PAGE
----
James Bryce, Viscount Bryce, British politician, historian and diplomat, was born in Belfast, on May 10, 1838; he was educated at the University of Glasgow and Trinity College, Oxford. He was called to the Bar in 1867, and first elected to Parliament as a Liberal in 1880, where he remained until 1907. Throughout his life, Bryce travelled and wrote extensively, and was active in the intellectual and literary communities of England, America and Europe. On July 23, 1889, Bryce married Elizabeth Marion Ashton when he was fifty-one years old and she was twenty years younger; they had no children. In 1907, he was appointed British Ambassador to the United States, a post he held until 1913. Upon his return to England, Bryce was created Viscount Bryce and joined the House of Lords; he also served at the International Court at The Hague, worked in support of the League of Nations, and continued to write and travel. He was on holiday in Sidmouth, Devon, when he unexpectedly died of heart failure on Jan. 22, 1922.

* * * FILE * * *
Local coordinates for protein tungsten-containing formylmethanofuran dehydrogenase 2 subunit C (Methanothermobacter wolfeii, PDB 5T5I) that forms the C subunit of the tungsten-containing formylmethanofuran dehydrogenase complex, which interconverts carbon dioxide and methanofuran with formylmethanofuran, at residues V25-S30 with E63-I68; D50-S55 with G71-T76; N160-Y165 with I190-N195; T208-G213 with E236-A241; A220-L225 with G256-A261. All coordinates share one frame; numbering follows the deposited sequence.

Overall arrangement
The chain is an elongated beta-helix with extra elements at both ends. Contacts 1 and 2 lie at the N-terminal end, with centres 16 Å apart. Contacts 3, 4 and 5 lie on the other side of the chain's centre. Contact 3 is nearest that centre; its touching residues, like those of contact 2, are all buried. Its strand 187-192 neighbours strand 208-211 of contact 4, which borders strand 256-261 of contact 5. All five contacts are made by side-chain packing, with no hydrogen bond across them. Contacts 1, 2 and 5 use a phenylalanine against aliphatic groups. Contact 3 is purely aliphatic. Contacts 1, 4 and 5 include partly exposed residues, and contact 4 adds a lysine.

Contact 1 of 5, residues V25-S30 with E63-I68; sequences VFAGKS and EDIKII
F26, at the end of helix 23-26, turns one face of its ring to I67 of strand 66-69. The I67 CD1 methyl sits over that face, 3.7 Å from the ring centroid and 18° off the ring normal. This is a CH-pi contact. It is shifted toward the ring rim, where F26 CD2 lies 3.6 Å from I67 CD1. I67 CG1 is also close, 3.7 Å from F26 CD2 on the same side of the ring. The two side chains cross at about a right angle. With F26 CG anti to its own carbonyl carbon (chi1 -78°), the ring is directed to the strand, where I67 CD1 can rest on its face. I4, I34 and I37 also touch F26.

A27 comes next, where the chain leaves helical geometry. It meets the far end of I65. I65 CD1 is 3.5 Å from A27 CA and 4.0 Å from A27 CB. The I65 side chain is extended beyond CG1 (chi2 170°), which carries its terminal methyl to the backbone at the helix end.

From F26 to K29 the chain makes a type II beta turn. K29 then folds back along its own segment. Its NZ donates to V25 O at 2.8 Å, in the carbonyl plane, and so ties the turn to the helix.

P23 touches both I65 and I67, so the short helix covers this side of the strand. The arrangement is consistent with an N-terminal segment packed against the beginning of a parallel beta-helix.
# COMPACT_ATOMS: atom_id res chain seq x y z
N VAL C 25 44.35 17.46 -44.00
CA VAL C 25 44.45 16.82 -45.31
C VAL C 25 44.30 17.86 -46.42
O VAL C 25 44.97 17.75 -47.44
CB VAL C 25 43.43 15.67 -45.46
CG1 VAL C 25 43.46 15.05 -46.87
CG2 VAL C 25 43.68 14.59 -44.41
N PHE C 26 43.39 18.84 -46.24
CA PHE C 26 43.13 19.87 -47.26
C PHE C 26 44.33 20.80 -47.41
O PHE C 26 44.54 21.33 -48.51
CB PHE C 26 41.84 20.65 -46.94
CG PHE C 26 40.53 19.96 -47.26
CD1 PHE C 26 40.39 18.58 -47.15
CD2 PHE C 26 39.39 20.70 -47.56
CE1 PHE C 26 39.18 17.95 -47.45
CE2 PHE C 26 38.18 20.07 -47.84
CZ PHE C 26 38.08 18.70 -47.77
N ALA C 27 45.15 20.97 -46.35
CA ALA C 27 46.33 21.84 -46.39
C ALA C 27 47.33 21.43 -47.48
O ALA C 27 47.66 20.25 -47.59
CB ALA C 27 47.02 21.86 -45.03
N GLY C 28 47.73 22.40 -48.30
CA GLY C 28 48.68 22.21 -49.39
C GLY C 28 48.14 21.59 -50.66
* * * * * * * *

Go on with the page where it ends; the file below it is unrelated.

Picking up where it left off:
Scope and Content
The collection consists of three miscellaneous manuscripts by Bryce; the majority of the correspondence are letters written by Bryce to various addressees in the political, social, and literary worlds of England and America in the late 19th and early 20th centuries. The letters deal with personal, political and business/publishing matters and the addressees include: Richard Everard Webster (Viscount Alverstone), Sabine Baring-Gould, Anne Cobden-Sanderson, William Gibbs McAdoo, George Foster Peabody, William H. Rideing, Harold Felix Baker Wheeler, and Lucien Wolf. This series also includes two Colonial-era documents signed by Thomas Pownall, Governor of Massachusetts (1757-1760), and one folder of ephemera containing a printed engraving and a printed photograph of Bryce.